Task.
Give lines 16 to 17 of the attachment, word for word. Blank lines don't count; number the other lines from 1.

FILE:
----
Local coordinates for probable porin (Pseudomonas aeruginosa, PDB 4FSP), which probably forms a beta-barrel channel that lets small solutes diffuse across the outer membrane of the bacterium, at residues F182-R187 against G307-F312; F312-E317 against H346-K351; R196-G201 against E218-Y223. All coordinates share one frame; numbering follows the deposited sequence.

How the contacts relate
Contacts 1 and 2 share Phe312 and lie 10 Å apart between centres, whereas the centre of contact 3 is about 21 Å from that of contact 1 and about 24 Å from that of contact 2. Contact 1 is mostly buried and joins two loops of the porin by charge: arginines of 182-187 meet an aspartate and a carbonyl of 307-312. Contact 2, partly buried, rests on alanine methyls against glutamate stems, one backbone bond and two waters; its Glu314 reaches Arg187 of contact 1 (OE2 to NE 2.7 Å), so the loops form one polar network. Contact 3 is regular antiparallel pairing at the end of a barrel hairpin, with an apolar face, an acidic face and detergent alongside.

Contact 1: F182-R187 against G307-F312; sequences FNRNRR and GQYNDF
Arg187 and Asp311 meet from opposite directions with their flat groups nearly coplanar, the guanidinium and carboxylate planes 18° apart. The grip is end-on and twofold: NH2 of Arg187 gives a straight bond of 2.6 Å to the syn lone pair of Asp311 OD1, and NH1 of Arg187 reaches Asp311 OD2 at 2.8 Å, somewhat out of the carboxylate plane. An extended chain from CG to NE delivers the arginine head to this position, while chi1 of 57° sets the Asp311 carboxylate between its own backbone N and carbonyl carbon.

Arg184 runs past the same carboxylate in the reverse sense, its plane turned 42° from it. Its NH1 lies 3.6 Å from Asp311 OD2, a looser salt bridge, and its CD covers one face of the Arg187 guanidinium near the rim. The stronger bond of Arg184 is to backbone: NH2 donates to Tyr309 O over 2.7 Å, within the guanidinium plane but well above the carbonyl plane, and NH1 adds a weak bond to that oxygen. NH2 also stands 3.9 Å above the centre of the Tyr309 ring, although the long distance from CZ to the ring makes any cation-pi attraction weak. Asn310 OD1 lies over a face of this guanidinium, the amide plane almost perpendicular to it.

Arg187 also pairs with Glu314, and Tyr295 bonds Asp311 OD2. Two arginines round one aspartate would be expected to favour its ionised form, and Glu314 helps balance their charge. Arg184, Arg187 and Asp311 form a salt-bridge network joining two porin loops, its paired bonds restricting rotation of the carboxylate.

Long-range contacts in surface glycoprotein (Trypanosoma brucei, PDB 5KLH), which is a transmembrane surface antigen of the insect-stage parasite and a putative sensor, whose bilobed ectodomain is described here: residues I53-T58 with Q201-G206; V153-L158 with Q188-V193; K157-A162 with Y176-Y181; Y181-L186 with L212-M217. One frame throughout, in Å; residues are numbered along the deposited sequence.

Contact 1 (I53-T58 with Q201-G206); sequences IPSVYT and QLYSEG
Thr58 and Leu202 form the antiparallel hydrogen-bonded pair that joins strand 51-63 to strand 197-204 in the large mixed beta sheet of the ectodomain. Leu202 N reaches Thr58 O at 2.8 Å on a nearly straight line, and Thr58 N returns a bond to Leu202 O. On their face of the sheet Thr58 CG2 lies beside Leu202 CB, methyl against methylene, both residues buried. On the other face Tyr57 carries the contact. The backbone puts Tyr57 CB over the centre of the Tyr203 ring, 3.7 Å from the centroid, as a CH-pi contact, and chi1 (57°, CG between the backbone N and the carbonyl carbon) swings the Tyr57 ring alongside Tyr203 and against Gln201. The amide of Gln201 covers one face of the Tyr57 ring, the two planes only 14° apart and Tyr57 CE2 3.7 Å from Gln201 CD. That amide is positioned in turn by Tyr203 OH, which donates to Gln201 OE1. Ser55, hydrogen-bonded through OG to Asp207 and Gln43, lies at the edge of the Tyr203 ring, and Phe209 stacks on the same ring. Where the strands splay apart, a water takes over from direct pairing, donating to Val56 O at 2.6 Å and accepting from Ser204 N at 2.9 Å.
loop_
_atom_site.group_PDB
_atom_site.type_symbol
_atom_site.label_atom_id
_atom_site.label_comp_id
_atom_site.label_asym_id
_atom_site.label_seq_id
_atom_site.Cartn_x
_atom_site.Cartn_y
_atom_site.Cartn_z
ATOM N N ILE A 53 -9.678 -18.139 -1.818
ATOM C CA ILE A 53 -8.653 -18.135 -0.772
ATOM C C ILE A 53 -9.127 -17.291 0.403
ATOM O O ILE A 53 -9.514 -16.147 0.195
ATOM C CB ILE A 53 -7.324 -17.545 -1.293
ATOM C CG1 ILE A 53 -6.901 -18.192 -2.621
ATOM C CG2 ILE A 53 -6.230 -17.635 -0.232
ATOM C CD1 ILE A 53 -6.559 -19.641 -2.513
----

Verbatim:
_atom_site.label_asym_id
_atom_site.label_seq_id